Use of illegible typography.

Serif fonts are best used in print design, but do have their place in certain applications for the web as well. Large headlines using serif fonts draw intrigue and decorative details to make text seem sophisticated. Sans serif fonts do best in digital design, as they translate well when rendering in pixels and are altogether just easy to read. But script fonts… they have their place, just not in web design. As with anything, I’m sure there’s some website out there that can best utilize a cursive or handwritten font. When it comes to web design and trying to gather conversions and engagement from users, why make it hard on them by having them decipher what a headline says when it’s written in cursive. Ease-of-use and legibility should be the mantra for your website or landing page, so try and stay away from script, handwritten, and highly-decorative typefaces.

Improper use of text spacing and length.

This is more common than you might think, and requires a bit of a closer look at times in order to identify whether your website is affected by it. To best demonstrate improper use of text, here are a few definitions and examples below from 4over4.

  • Kerning: The space in between two characters. Proper kerning entails that it isn’t too tight that the characters are touching, and not too loose to the point where it makes the space in between each letter seem visually inconsistent with each other.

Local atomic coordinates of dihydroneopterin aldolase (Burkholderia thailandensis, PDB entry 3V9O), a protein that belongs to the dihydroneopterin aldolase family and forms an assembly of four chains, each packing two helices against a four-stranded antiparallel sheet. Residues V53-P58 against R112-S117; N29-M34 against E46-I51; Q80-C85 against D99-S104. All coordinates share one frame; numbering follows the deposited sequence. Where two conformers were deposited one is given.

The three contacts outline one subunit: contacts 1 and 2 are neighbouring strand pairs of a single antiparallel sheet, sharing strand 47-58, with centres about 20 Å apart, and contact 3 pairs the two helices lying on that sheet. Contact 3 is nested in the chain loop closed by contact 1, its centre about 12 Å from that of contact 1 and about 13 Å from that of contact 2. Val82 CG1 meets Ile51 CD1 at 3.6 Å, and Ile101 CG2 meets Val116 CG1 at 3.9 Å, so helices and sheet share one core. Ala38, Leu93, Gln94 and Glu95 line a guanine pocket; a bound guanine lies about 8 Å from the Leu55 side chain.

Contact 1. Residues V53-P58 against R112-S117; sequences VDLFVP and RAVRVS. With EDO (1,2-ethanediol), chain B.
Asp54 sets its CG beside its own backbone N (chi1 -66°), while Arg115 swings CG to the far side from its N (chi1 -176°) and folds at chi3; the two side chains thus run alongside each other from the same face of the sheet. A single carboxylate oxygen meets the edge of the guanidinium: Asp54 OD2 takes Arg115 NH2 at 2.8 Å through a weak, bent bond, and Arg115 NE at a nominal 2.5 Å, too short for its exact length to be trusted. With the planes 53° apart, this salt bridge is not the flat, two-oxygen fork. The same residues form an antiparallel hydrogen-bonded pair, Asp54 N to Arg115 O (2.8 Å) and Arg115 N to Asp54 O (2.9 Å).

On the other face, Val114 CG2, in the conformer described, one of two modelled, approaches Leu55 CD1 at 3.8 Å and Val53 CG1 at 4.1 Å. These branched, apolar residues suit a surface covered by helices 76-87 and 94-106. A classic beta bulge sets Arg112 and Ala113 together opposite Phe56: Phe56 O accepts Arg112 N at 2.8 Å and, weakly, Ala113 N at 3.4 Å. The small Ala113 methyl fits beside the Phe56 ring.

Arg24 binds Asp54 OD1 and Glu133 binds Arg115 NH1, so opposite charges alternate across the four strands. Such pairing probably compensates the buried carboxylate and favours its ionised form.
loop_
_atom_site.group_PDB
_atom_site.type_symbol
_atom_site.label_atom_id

• Tracking: The space in between words and phrases. This is similar to kerning, but is in reference to the negative space within an entire word or phrase. Be sure to use this carefully, as too much tracking can expand a word or phrase too much, making it look rather awkward.

  • Leading: The space in between multiple lines of text. The rule of thumb that I was taught was that it’s best to keep the leading (or line spacing in CSS) 3px (or 20%) larger than the font’s size. Leading that is too tight can cause a harder time with legibility, whereas leading that is too loose can just look awkward.

  • It’s also important to keep the line length in mind, especially for large blocks of text. This requires some adjustments with all three aspects mentioned above, as well as the font size. The rule of thumb I was taught was that 10-12 words per line is the ideal range you want to stay in when configuring your line text. It’s not too short where users get annoyed by reading onto the next line over and over again. And it’s not too long to where they’re moving their heads left and right trying to read the content on the page instead of moving their eyes left and right.

Closing Thoughts

First impressions count, especially for your business’s website. It’s and extension of your brand and is a salesperson in and of itself. But when your site isn’t optimized for a great user experience, doesn’t function properly for mobile devices, or just doesn’t look good altogether, then what does that say about your company? Take some time to evaluate your website with the topics mentioned above. Hopefully with these six provide you with a solid start on how to best optimize your site to look and function as a modern, conversion-oriented website.

CRO_Assessment

 

Ryan Picardal is a Web Designer at Power Digital Marketing. Born and raised in San Diego, CA, Ryan has a multidisciplinary background in creative work, graduating from San Diego State University with a B.A. in Multimedia and a minor in Marketing. His work stretches across a variety of mediums, including UI/UX design, graphic design, illustration, creative direction, and print.